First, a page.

Turkish Cargo Plane Crashes

This occurred last night while I was sleeping. It's important we don't weigh in on speculation while allowing the accident investigation to take its course. Reports are still coming in about the initial details but according to a New York Times article:

HONG KONG — A Turkish cargo plane approaching the airport in Kyrgyzstan’s capital crashed early Monday, killing at least 37 people, most of them on the ground, according to the Kyrgyz government. The Boeing 747, with a crew of four, was owned by ACT Airlines, and it was on its way to Istanbul from Hong Kong with a stopover in the Kyrgyz capital, Bishkek, according to airport officials in the Central Asian city.

The plane was approaching Manas International Airport in Bishkek when it crashed into a village adjoining the airport. Kyrgyz officials said that 23 of the village’s 43 houses were destroyed, and some buildings burst into flames. There was fog at the time, but it was not clear if the weather played a role in the crash.
The Kyrgyz Emergencies Ministry said that at least 12 people had been taken to the hospital.
An image on the website of the television station owned by Kyrgyzstan’s government showed a large section of the nose of the aircraft, including the cockpit windows, on the ground after the plane apparently crashed through a building. Wreckage was strewed across a wide area.
A video of the crash scene showed emergency workers in a snow-covered neighborhood, with pieces of the plane interspersed among houses and wreckage in flames. Tents were set up to help shelter displaced residents from temperatures of about 13 degrees Fahrenheit (minus 11 Celsius).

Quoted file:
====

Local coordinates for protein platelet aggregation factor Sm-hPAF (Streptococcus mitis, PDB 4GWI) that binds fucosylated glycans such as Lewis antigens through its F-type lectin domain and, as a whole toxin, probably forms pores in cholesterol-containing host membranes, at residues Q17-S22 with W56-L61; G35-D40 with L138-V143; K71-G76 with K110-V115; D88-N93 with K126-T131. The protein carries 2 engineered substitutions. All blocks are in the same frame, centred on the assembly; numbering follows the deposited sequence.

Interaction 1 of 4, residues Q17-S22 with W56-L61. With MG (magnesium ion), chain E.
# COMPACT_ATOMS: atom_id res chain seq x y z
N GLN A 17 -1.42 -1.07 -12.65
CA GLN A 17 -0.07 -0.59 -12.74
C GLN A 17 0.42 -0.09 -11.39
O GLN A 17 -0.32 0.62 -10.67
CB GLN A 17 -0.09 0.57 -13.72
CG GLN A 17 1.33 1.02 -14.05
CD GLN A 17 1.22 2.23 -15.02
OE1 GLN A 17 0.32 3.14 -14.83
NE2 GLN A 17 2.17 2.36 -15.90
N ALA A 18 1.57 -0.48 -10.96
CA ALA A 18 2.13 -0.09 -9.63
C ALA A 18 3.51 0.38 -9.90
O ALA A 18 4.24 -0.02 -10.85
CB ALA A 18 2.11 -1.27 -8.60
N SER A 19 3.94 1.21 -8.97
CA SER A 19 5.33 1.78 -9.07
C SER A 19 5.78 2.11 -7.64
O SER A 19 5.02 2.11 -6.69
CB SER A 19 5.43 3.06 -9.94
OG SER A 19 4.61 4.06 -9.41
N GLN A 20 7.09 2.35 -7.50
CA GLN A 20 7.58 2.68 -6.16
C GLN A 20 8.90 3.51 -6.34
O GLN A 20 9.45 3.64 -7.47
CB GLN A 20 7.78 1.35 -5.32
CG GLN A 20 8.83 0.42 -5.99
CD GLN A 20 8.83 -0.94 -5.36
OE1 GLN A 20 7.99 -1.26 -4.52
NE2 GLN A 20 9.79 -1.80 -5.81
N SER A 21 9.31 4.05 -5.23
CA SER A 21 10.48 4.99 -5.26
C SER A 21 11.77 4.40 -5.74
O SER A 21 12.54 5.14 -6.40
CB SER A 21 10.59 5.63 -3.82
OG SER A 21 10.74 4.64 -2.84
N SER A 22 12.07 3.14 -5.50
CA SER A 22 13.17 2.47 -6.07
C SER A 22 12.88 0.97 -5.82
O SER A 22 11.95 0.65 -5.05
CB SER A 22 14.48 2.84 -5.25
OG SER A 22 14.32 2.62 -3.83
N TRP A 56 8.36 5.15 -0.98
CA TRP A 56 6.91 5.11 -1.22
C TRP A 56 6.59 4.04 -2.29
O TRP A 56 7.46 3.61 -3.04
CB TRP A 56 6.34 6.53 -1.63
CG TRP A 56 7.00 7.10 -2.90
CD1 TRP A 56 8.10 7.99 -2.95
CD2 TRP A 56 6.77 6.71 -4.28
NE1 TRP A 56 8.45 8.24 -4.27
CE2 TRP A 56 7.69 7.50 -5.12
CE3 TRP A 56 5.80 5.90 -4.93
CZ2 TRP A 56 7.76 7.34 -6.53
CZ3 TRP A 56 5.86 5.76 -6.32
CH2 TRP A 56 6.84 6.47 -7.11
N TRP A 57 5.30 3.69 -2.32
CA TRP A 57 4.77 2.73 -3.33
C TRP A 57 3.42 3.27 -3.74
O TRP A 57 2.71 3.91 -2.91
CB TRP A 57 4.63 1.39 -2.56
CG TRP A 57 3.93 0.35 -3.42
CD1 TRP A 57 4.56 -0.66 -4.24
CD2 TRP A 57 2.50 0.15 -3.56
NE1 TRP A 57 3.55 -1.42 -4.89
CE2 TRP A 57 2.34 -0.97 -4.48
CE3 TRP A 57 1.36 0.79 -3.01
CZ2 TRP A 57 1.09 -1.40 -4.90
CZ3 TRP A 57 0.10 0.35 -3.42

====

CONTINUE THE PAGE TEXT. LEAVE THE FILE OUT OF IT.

300 Miles
Lake Balkash
INDIABy The New York Times 

Kyrgyz officials said they would create a government commission to investigate why the plane came down. The plane, built in 2003, was owned by ACT Airlines, a Turkish company that is 49 percent owned by the Chinese conglomerate HNA Group, which has aviation, tourism and logistics units. ACT operates under the name MyCargo Airlines.

The airline said on Monday that the crash was not the result of “technical reasons or factors linked to the freight” on the plane, according to The Associated Press. The news agency, citing the airline, said that the aircraft’s crew of four — two pilots, a freight specialist and a flight technician — were all killed in the crash. The Manas airport was the site of a United States military base that was used mainly to support operations in Afghanistan until 2014, when the base was handed over to the Kyrgyz military.

Again, there's always speculation that follows the loss of an aircraft but it's my duty as someone who has followed accident investigations for over the past decade to remind the reader that Boeing is providing all available resources to the investigation and it is in everyone's best interest to allow the investigation to run its course.

"The point is that being able to demonstrate ‘due diligence’ is not about having a thing (a policy or a system or a heap of procedures and checklists) it is about doing a thing" - Max Geyer
Turkish Cargo Plane Crashes Turkish Cargo Plane Crashes Reviewed by Joe Burlas on January 16, 2017 Rating: 5

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